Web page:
A few weeks ago, Doge experienced a severe bought of breathlessness.  I sat with him until 2:00 a.m., massaging him and retelling him our history.  We were both calm.  I believe we were trying to reassure one another.

We can’t go on our walks anymore and I try to keep his activities simple.  In return he is stoic, reassuring, and gracious to me.  Doge’s brother, Lido, stares at him and cries sometimes.  We all know Doge is preparing to leave.






Some days, my tears come and I collapse in sobs: I want Doge to stay, I want him to be healthy, I want to protect him, and I want him to live without pain.

But if he had gone quickly, died overnight, I’d certainly be racked with questions and regrets.  I would wonder if he knew how much I love him and I’d wish for one more day.  He’s breathing hard now, struggling to stay with me.  God bless this little man for staying around, and now - after these dear troubled weeks - God let him know it’s all right to go.  I know he’s delaying because he knows he’ll take my heart with him.  He’s a fine little man.  A handsome, gentle and athletic gentleman.

In honor of my boy Doge, try to hear Waylon’s song as Rita Coolidge sang it:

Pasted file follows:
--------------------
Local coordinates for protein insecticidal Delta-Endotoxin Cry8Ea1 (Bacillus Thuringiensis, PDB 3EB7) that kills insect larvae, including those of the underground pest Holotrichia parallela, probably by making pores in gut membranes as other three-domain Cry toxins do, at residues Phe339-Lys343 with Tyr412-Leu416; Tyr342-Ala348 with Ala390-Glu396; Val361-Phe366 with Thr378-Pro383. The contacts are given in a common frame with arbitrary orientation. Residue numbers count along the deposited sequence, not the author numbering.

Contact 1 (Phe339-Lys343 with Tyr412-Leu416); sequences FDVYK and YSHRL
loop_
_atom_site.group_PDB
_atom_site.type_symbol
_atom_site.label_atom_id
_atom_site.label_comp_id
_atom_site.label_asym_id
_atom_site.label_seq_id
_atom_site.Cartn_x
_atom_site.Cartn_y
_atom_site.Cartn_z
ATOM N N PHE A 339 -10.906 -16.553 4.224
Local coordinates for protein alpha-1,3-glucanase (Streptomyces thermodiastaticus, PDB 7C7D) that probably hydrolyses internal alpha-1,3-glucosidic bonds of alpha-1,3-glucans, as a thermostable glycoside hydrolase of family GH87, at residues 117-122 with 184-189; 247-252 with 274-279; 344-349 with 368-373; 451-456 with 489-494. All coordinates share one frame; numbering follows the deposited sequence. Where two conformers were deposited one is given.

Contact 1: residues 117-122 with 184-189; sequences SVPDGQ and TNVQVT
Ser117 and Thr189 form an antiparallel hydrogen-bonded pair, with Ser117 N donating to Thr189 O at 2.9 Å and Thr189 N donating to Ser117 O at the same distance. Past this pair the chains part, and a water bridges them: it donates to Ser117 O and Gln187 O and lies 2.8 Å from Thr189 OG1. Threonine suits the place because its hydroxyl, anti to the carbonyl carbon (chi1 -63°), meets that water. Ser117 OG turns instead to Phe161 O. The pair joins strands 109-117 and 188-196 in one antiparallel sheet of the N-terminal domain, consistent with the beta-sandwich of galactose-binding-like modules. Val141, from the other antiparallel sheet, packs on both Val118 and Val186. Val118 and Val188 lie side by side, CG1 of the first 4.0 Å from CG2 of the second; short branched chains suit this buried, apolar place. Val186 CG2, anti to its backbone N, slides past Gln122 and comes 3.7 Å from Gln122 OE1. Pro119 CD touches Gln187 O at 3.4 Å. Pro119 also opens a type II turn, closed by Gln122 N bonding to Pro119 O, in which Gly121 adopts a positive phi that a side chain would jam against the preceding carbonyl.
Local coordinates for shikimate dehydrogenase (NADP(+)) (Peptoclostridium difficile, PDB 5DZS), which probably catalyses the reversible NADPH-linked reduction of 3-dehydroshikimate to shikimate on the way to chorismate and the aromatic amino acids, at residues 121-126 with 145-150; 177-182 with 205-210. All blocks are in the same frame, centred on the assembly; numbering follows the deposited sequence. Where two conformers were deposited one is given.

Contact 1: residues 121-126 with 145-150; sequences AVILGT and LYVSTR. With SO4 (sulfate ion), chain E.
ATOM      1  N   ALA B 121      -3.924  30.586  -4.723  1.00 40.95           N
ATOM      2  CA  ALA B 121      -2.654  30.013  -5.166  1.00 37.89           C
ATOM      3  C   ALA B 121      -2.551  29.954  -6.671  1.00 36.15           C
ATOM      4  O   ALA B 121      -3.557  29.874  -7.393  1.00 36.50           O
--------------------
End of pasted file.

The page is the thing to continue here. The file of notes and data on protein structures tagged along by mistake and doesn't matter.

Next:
I can hear the wind a’blowing in my mind
Just the way it used to sound through the Georgia pines.
And you were there to answer when I called.
You and me, we had it all.


Remember how I used to touch your hair
While reaching for the feeling that was always there.
You were the best thing in my life I recall.
You and me, Lord knows, we had it all.


I know I can’t relive those times again,
So I just let my dreams take me back to where we've been.
I'll stay right there with you just as long as I can.
Ooh, it was so good, yes it was so good,

Oh it was so good, when you were my friend.


I never stopped believing in your smile.
Even though you didn't stay, it was all worthwhile.
You were the best thing in my life, I recall.

You and me, Lord knows, we had it all.

Oh yeah, you and me, we had it all.

Mmmhmm, you and me, we had it all.



Oh Doge,

Sail on my sweet little boy.